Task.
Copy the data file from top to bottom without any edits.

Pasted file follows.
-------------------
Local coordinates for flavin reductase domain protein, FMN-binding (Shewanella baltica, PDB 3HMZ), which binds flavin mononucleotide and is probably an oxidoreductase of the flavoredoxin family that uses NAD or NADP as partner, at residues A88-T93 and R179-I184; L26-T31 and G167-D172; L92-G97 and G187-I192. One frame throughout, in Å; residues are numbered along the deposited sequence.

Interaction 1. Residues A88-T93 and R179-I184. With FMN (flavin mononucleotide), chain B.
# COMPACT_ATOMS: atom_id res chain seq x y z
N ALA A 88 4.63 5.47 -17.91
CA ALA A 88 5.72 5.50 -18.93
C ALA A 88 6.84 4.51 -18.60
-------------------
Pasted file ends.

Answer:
Local coordinates for flavin reductase domain protein, FMN-binding (Shewanella baltica, PDB 3HMZ), which binds flavin mononucleotide and is probably an oxidoreductase of the flavoredoxin family that uses NAD or NADP as partner, at residues A88-T93 and R179-I184; L26-T31 and G167-D172; L92-G97 and G187-I192. One frame throughout, in Å; residues are numbered along the deposited sequence.

Interaction 1. Residues A88-T93 and R179-I184. With FMN (flavin mononucleotide), chain B.
# COMPACT_ATOMS: atom_id res chain seq x y z
N ALA A 88 4.63 5.47 -17.91
CA ALA A 88 5.72 5.50 -18.93
C ALA A 88 6.84 4.51 -18.60